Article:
Cablegate: Ankara Media Reaction Report

This record is a partial extract of the original cable. The full text of the original cable is not available.




E.O. 12958: N/A
MONDAY, MARCH 28, 2005


--------------------------------------------- -----


Washington Post: No Evidence Against Turkish Detainee in
Guantanamo - Sabah
Turk Kept in Guantanamo Not Guilty - Milliyet
Cheney's Daughter Organizes Syrian Opponents - Aksam
Palestine, Israeli Radios Play Peace Songs - Hurriyet 3/27
Kurdish Peshmerga Join Iraqi Army - Sabah
Bishkek a Ghost City - Milliyet 3/27
Akayev Under Putin's Protection - Aksam 3/27
Germans Want Berlin Wall Back - Milliyet
Annan, Depressed, May Resign - Hurriyet

Washinton Times: AKP Government Shifts to Nationalism -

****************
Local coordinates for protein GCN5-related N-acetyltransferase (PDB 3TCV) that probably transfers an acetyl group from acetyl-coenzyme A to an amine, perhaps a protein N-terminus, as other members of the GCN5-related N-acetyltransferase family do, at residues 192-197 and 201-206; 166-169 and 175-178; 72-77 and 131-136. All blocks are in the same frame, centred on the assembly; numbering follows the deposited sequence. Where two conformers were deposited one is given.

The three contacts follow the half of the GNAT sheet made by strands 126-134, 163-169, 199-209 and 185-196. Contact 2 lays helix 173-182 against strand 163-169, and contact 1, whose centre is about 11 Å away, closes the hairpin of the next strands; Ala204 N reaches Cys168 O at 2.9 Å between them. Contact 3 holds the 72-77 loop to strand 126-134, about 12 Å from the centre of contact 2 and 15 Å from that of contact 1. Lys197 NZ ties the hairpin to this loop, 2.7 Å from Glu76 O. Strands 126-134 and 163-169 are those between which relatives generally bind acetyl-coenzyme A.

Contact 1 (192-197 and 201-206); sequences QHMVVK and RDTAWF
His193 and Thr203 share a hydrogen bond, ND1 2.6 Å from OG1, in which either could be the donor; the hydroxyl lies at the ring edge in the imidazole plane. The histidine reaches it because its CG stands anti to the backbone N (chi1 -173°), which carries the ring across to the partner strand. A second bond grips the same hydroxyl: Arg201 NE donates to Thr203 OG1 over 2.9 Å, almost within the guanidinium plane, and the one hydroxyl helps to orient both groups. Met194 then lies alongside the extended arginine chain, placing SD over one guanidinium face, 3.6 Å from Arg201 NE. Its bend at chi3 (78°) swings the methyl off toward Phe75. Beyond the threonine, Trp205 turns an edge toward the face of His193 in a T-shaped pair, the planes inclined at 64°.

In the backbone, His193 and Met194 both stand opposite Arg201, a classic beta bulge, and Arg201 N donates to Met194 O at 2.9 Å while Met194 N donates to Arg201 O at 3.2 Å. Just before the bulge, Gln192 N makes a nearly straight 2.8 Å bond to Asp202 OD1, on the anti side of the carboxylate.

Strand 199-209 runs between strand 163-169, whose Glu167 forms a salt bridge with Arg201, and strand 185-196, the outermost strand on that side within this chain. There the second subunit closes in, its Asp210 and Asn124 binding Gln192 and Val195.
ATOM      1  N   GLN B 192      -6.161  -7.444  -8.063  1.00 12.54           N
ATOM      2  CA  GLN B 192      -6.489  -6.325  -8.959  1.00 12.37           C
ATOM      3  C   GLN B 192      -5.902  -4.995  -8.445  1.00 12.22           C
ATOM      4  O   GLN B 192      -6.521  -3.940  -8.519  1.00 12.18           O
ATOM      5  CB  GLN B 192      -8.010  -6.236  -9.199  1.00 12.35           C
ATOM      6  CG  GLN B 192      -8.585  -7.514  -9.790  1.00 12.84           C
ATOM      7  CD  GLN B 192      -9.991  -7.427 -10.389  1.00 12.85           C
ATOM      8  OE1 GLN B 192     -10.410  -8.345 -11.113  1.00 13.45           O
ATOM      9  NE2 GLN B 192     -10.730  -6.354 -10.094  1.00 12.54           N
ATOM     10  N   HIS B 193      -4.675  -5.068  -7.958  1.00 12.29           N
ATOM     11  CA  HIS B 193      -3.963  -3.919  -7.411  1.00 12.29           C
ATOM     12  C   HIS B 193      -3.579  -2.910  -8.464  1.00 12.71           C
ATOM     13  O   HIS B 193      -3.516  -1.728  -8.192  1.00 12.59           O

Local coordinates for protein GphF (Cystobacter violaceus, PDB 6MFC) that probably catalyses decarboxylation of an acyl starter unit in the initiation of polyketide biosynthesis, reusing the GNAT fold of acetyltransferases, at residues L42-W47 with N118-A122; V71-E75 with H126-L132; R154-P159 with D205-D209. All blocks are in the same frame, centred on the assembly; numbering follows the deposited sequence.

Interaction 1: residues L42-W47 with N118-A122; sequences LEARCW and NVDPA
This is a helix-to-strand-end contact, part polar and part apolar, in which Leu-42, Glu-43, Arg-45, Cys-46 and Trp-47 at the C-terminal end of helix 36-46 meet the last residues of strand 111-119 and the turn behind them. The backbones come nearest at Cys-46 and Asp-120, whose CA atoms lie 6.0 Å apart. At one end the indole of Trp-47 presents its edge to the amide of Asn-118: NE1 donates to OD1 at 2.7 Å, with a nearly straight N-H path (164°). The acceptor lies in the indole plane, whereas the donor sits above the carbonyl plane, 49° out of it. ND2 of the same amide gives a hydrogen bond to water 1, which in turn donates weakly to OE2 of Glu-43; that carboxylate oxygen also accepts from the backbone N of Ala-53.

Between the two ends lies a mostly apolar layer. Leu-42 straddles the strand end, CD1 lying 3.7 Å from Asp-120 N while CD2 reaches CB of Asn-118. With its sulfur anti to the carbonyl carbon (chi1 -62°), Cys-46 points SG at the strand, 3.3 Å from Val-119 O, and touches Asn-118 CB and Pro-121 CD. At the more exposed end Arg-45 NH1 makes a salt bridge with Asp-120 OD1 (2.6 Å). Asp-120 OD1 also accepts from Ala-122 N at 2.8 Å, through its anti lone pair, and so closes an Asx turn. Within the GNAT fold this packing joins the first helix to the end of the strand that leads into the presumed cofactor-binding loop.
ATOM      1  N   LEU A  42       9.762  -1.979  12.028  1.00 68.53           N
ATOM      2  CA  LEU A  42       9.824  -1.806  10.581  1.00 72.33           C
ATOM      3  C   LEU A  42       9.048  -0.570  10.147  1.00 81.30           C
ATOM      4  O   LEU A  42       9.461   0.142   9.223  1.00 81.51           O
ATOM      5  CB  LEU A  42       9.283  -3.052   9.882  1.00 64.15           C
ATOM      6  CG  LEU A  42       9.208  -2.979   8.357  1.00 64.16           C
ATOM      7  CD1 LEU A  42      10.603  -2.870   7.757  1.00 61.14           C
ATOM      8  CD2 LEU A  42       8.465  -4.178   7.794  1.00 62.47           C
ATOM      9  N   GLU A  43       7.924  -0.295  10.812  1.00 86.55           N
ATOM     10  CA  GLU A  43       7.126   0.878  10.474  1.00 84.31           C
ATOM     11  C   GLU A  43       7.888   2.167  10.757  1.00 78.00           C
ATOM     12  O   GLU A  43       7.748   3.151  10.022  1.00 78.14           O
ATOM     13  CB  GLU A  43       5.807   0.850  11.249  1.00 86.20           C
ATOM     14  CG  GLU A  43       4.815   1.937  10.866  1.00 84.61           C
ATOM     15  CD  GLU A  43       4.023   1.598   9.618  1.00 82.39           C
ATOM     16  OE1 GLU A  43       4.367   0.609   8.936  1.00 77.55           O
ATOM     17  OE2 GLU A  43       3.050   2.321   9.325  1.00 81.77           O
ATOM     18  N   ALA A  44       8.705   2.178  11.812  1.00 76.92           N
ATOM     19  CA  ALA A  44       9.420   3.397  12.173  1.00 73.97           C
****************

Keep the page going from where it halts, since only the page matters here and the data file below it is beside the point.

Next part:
Washington Post: Turkish Detainee Kurnaz Not Guilty -
Washington Post: Kurnaz Kept in Guantanamo for No Reason -
Kurds, Shiites Agree on Peshmerga - Cumhuriyet
Torture in Iraq Wider Than Estimated - Yeni Safak
Allawi Warns Sistani to Stay Away From Politics - Zaman 3/27
US Administration Meets the Syrian Opposition - Radikal
Cheney's Daughter Meets Syrian Dissidents - Yeni Safak
Kyrgyzstan a Mess - Radikal 3/27
Tough Days Ahead for Kyrgyzstan - Yeni Safak
Chirac Shrugs Off US Warning, Reiterates Weapons Support for
Beijing - Zaman
Explosion in Afghanistan Kills 4 US Troops - Cumhuriyet 3/27


Turkish Detainee Kept in Guantanamo For No Reason: Monday
papers give extensive coverage to a "Washington Post" story
reporting the conclusion reached by US and German
authorities that there was no evidence that linked Murat
Kurnaz, a Turkish German detained at Guantanamo Bay, to al-
Qaeda or other terrorist organizations. A US military
tribunal has determined that Kurnaz, seized in Pakistan in
2001, was a member of al-Qaeda and an enemy combatant.
Kurnaz has been detained at Guantanamo Bay since January

US General Jones in Istanbul: SACEUR General James L. Jones
arrived in Istanbul Sunday to join a conference at the War
Academy Monday, reports "Radikal" over the weekend. The